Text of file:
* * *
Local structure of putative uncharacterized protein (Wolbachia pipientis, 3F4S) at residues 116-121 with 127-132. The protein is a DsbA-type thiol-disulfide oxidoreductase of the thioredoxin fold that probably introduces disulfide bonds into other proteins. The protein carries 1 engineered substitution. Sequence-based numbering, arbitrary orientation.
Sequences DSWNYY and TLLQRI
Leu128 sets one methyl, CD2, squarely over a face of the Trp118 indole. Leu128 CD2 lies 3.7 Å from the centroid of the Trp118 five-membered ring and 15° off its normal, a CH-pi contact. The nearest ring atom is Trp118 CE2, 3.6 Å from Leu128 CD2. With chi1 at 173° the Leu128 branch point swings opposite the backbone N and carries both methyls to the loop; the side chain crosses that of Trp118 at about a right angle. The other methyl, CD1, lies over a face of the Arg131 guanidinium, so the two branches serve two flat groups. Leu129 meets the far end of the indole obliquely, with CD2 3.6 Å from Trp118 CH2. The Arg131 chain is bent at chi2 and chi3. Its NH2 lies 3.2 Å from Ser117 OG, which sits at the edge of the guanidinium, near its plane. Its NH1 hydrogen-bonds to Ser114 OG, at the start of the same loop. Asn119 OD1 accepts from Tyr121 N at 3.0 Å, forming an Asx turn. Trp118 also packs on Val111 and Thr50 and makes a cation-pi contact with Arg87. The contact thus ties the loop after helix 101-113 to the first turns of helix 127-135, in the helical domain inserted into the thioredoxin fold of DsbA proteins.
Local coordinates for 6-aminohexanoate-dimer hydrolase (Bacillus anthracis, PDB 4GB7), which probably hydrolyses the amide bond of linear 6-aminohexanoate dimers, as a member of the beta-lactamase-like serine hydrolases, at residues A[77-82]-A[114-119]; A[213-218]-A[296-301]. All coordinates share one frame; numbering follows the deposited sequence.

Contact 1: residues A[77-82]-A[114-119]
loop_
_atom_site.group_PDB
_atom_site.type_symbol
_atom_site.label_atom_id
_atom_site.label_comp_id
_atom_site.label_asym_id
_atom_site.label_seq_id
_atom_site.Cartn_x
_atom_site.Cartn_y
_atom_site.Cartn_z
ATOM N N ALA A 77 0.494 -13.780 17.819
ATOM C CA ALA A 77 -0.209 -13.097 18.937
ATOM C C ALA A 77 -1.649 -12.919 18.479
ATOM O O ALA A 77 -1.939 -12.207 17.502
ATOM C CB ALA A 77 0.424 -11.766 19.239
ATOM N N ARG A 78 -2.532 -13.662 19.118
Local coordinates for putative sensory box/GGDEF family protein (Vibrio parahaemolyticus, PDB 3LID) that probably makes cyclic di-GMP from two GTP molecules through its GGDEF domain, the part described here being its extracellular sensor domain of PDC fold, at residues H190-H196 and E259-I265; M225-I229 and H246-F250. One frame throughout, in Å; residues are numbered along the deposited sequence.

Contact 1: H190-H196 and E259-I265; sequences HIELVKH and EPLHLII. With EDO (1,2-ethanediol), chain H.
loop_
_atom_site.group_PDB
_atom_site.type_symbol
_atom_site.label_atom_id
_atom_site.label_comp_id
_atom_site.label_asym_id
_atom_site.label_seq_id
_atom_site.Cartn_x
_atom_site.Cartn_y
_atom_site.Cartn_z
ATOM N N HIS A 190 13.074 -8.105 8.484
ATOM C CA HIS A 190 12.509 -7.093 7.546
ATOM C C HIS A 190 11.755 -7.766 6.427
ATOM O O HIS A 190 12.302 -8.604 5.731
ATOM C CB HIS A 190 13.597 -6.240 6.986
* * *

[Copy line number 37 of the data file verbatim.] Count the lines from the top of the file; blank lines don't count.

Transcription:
ATOM O O HIS A 190 12.302 -8.604 5.731